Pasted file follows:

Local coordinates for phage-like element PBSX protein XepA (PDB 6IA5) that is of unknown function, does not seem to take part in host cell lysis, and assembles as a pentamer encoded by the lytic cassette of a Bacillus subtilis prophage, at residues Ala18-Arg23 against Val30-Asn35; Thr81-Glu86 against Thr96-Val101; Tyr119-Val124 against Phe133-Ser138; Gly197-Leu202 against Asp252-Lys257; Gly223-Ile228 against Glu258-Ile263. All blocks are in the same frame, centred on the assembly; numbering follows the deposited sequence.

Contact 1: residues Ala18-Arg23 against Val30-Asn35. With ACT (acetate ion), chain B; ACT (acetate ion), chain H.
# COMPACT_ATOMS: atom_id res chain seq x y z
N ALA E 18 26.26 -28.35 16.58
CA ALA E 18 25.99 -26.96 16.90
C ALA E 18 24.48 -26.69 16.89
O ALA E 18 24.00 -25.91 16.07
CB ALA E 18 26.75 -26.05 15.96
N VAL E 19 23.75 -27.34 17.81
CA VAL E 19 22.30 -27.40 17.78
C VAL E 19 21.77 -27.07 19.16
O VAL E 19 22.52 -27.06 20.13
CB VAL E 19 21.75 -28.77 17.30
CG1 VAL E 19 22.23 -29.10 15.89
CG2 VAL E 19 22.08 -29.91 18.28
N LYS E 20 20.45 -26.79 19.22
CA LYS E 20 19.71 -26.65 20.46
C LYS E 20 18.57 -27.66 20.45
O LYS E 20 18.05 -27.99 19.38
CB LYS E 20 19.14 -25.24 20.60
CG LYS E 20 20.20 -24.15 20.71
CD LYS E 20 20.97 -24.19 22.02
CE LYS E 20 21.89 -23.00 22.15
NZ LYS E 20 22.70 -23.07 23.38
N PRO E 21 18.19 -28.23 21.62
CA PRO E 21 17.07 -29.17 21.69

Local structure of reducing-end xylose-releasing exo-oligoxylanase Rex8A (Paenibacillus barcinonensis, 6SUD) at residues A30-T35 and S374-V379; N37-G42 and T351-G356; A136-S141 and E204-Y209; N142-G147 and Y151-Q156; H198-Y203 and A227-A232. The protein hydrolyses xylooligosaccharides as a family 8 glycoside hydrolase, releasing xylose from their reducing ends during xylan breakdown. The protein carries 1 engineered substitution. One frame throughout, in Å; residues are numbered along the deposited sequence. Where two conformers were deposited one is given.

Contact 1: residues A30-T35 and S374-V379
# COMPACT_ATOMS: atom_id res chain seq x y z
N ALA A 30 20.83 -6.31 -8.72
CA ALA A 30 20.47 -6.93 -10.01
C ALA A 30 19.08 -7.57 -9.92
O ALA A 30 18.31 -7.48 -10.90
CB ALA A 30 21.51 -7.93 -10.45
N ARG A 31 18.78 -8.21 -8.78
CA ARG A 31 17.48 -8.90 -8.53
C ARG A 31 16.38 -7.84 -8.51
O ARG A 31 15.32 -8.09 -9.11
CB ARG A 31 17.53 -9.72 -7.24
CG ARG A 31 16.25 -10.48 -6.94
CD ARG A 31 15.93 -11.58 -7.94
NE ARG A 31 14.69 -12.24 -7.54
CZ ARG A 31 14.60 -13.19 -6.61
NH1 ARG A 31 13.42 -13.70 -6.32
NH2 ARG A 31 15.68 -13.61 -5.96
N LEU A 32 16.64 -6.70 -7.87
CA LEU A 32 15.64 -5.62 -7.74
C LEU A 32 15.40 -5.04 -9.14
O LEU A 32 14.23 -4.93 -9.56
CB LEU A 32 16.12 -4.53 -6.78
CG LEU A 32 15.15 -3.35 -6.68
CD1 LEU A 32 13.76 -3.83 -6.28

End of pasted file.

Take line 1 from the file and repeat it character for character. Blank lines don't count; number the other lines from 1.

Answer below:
Local coordinates for phage-like element PBSX protein XepA (PDB 6IA5) that is of unknown function, does not seem to take part in host cell lysis, and assembles as a pentamer encoded by the lytic cassette of a Bacillus subtilis prophage, at residues Ala18-Arg23 against Val30-Asn35; Thr81-Glu86 against Thr96-Val101; Tyr119-Val124 against Phe133-Ser138; Gly197-Leu202 against Asp252-Lys257; Gly223-Ile228 against Glu258-Ile263. All blocks are in the same frame, centred on the assembly; numbering follows the deposited sequence.